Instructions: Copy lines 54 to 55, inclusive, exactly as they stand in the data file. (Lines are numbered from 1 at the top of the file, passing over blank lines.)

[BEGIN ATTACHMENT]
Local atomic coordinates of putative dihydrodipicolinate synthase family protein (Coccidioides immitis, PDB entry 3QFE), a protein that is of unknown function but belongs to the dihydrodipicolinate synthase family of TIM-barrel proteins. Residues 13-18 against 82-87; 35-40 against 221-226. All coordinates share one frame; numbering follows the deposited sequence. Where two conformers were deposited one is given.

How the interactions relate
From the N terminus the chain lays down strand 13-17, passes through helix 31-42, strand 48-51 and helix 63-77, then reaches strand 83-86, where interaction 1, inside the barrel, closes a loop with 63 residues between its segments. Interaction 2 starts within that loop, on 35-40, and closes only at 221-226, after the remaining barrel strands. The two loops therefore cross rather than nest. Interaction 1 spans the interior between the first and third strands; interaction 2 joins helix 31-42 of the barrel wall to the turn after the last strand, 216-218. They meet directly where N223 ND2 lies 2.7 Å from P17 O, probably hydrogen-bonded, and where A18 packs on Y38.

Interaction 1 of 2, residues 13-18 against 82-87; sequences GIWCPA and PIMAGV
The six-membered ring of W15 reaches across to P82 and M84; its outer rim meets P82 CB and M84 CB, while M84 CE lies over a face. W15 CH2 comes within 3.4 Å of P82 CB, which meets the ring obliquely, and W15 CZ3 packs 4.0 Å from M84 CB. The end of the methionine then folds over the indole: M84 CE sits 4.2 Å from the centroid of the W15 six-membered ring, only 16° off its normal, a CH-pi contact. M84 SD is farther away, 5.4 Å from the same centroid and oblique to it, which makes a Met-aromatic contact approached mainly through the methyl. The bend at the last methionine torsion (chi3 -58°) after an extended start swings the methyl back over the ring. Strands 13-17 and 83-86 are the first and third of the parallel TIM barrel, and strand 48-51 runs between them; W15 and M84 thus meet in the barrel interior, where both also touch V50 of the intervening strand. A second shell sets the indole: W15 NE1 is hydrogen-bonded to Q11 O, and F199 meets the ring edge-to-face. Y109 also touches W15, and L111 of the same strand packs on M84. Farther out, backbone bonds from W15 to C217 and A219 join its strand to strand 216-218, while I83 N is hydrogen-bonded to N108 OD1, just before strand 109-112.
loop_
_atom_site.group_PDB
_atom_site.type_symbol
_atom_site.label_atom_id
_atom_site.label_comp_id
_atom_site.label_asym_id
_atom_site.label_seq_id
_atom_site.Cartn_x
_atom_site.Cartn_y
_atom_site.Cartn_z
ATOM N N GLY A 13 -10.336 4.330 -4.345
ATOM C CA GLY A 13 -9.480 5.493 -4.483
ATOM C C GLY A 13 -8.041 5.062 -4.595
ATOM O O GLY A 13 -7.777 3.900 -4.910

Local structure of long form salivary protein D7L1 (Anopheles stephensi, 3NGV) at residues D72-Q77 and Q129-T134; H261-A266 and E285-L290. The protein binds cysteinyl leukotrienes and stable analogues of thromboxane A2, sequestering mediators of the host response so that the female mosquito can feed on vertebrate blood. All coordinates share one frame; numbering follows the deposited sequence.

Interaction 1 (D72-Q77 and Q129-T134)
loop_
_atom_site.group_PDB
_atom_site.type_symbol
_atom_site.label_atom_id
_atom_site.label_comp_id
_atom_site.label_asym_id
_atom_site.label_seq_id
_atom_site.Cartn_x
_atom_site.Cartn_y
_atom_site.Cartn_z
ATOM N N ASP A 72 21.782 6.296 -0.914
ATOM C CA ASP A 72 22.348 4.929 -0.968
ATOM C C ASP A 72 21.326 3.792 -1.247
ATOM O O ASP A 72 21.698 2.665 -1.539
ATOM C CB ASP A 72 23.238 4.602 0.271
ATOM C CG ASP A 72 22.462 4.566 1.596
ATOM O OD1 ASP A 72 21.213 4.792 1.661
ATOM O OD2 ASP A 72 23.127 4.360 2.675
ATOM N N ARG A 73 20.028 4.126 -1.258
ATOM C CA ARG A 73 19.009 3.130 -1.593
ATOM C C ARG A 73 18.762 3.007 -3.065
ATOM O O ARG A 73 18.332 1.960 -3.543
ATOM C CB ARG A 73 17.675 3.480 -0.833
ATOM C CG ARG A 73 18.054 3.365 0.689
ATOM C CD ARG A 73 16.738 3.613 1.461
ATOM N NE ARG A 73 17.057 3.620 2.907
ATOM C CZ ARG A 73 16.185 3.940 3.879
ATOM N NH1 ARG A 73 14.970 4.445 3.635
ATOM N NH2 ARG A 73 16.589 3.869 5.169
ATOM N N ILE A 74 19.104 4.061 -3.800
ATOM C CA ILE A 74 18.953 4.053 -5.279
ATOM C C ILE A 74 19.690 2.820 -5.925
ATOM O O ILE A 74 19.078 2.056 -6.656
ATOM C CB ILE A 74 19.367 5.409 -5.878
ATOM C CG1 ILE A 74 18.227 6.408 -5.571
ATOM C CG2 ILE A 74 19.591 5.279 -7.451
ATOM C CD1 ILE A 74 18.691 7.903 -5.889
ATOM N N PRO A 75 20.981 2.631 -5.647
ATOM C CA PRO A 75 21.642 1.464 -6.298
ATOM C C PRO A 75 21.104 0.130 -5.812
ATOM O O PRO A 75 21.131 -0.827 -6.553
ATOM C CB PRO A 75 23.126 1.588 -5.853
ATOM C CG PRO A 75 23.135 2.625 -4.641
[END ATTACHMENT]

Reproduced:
ATOM O O ILE A 74 19.078 2.056 -6.656
ATOM C CB ILE A 74 19.367 5.409 -5.878